Process Improvement in Six Sigma
We all have annoying relatives who ask us about our secondary school percentage, don’t we? Ever got bothered by their, “Oh how much percentage did you score in your boards?” or “Oh you scored only 99.6%? Where did the remaining 0.4% go?” and thought, well what difference will that 0.4% make anyway? What if I lost 0.4% or 0.1 % or 0.01 or even 0.001? Am I still not the topper of my school! You are and might laugh these little variations in numbers off, but a multinational giant with tasks on the scale of millions will not.
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Let’s look at the sales figure of Amazon on Cyber Monday in 2013 when the company processed 36.8 million orders1. Let’s assume that it cost Amazon $40 for each order error. Below is a chart that explains the cost difference between getting 99.97% orders right and getting 99.9996% orders right.
|Order error||Total Orders||Errors||Average cost per error||Total cost of error|
|Cost to Amazon at 99.97% accuracy||36.8 million||8,674||$40||$346,960|
|Cost to Amazon at 99.9996% accuracy||36.8 million||125||$40||$5,000|
That’s right! Amazon could’ve lost a whopping $346,960 operating at 99.97% accuracy! Why exactly did we choose these figures of 99.97 and 99.9996? In mega-industries and among statistics connoisseurs these figures are termed in Sigma (denoted by σ), respectively five sigma & Six Sigma, and this case study of Amazon is an example of how improving from five sigma to Six Sigma in order error can reduce losses and optimize customer satisfaction. Companies like Amazon, Toyota, Ford, GE, Walmart, etc. are trying to optimize their operations by reducing such errors (variations) in their existing processes and are striving to meet the standards of the so-called ‘Six Sigma’.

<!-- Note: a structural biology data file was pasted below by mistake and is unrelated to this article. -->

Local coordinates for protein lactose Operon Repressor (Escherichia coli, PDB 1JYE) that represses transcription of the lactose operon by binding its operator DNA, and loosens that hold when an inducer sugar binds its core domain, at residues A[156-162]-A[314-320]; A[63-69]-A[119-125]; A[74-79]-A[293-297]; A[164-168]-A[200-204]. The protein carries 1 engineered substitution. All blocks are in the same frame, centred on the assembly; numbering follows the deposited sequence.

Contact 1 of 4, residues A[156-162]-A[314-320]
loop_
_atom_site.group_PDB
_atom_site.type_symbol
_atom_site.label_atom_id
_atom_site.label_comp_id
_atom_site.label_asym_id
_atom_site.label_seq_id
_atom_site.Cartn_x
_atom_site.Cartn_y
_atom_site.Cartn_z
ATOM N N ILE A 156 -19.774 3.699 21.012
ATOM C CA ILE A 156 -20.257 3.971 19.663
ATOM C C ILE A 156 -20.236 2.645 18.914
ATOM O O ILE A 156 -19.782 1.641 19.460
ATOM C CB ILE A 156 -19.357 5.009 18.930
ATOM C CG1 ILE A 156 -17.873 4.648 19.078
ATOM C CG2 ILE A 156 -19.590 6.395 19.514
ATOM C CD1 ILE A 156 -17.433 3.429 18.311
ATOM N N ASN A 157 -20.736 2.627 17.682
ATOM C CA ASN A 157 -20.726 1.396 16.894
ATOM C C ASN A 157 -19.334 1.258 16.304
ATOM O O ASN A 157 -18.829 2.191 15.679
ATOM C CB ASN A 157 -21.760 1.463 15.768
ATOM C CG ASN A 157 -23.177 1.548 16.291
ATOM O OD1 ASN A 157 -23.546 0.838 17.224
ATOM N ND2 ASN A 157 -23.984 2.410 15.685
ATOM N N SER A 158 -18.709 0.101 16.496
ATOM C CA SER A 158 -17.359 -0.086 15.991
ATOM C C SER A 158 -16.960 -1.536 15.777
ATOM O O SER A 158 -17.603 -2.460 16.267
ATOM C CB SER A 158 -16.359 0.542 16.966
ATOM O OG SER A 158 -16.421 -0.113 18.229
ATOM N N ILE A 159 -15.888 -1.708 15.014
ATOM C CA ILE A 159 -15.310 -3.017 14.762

But what is the six sigma methodology anyway? And how can it be used to improve any process? In simple terms, Six Sigma is a statistical representation of a “perfect” process- a tool to identify variations in a process, validate assumptions and brainstorm appropriate solutions. Using this tool, a firm can visualize and predict the outcomes of a particular process with a high level of accuracy and take safe financial decisions. Not to mention that a process is any activity or task performed usually in a well-defined sequence on some tangible inputs such as raw material or intangible inputs such as information or data to add some value to it and transform them into some tangible outputs such as finished goods or services required by the customer.
Any such process will always have some scope of variation in it and could be because of either common causes, which can’t be statistically controlled such as the mental state of the operator/physical/geographical conditions, or special causes such as tool wear, calibration error, etc., which can be studied, analyzed and statistically controlled.
Using the Six Sigma method for a particular project, a project leader creates a dedicated team that focuses on studying various aspects of variations in an existing process and generates a road map known as DMAIC. DMAIC consists of five phases namely-Define, Measure, Analyse, Improve, and Control. This structural approach to process improvement includes identifying the critical causes that are bringing variations in the process, verifying those causes, brainstorming the appropriate solutions or course of action to reduce or eliminate them, implementing these solutions, and creating a robust control plan to ensure that the improvement continues.
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Process Improvement in Six Sigma